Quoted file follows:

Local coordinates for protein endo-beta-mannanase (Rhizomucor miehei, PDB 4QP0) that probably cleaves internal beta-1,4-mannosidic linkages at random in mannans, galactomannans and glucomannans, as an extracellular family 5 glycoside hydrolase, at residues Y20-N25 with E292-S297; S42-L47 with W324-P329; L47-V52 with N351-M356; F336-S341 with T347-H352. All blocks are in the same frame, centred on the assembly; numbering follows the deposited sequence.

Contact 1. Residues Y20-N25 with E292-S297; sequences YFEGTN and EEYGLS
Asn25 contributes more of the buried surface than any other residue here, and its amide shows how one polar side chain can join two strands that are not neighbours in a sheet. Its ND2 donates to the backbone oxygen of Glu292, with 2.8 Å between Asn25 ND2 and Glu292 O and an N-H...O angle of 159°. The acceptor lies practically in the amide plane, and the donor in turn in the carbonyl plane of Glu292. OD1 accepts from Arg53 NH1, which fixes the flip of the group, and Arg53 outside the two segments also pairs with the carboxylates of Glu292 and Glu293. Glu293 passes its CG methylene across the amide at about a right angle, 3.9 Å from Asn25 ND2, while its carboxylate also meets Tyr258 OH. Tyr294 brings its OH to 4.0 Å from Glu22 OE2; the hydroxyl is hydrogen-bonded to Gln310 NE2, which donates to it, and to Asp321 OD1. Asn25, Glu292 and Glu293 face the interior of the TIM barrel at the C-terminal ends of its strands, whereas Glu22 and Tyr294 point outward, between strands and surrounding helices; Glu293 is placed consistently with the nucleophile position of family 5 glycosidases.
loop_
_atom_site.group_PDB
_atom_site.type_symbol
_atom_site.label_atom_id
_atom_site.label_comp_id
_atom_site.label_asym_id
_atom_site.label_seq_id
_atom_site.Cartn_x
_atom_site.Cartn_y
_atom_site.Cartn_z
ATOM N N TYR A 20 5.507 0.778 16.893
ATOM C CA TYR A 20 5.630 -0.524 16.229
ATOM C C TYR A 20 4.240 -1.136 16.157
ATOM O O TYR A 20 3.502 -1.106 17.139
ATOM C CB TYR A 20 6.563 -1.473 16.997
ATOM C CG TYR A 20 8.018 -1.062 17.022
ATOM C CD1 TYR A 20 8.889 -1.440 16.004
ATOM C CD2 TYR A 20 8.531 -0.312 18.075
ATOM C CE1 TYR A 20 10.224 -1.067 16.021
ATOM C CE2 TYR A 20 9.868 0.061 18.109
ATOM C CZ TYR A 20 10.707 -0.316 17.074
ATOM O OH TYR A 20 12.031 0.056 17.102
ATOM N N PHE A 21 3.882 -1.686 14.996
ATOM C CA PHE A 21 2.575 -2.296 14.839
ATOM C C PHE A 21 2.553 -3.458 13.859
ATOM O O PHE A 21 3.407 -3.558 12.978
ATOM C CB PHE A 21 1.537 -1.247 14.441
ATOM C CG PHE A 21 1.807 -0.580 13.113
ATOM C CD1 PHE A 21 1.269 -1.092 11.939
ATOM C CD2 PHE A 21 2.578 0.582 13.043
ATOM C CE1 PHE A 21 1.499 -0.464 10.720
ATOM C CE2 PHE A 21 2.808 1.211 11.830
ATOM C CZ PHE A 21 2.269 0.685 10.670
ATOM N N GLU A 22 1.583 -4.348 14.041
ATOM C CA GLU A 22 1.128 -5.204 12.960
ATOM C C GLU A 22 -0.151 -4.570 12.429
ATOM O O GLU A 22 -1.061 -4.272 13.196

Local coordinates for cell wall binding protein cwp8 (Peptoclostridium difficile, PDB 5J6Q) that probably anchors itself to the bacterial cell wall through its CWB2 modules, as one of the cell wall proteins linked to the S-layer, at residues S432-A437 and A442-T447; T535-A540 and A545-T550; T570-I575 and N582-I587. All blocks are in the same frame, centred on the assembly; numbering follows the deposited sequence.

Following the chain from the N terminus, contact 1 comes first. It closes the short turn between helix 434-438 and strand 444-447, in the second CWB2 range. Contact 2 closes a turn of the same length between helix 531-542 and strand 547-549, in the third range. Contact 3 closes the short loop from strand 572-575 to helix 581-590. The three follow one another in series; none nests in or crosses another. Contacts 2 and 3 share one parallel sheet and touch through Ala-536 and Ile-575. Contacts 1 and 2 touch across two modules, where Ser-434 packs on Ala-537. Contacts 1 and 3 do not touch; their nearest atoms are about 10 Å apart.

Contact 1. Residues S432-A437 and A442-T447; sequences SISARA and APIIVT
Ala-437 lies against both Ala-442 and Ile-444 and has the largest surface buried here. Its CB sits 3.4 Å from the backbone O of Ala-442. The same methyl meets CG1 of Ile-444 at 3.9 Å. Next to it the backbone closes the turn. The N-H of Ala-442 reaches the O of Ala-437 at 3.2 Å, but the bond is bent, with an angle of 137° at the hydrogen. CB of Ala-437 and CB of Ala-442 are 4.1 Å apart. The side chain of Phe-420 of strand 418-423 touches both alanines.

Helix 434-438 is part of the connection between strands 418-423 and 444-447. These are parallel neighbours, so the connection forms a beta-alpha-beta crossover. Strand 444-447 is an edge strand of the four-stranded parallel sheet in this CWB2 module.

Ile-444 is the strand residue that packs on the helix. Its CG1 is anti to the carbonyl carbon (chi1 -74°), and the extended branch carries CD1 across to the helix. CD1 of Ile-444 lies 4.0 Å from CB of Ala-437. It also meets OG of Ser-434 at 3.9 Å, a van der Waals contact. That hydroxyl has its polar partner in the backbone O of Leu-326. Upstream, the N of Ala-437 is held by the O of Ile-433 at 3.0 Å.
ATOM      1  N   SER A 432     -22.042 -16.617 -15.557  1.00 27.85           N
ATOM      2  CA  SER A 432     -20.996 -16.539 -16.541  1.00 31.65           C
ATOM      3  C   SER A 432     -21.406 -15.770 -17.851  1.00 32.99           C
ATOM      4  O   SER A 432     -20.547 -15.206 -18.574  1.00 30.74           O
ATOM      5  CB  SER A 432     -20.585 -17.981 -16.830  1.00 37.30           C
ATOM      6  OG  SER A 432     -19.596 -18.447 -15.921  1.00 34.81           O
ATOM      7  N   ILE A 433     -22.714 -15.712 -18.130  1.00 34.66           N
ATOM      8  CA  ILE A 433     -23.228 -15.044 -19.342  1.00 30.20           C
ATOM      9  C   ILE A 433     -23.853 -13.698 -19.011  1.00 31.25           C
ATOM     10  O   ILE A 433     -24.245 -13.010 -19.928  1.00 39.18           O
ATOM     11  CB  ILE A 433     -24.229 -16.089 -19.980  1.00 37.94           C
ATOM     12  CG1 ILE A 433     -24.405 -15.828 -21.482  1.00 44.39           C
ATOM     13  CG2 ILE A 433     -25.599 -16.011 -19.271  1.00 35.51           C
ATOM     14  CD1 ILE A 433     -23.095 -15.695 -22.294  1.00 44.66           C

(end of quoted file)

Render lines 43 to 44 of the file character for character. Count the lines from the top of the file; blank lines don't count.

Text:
Contact 1. Residues S432-A437 and A442-T447; sequences SISARA and APIIVT
Ala-437 lies against both Ala-442 and Ile-444 and has the largest surface buried here. Its CB sits 3.4 Å from the backbone O of Ala-442. The same methyl meets CG1 of Ile-444 at 3.9 Å. Next to it the backbone closes the turn. The N-H of Ala-442 reaches the O of Ala-437 at 3.2 Å, but the bond is bent, with an angle of 137° at the hydrogen. CB of Ala-437 and CB of Ala-442 are 4.1 Å apart. The side chain of Phe-420 of strand 418-423 touches both alanines.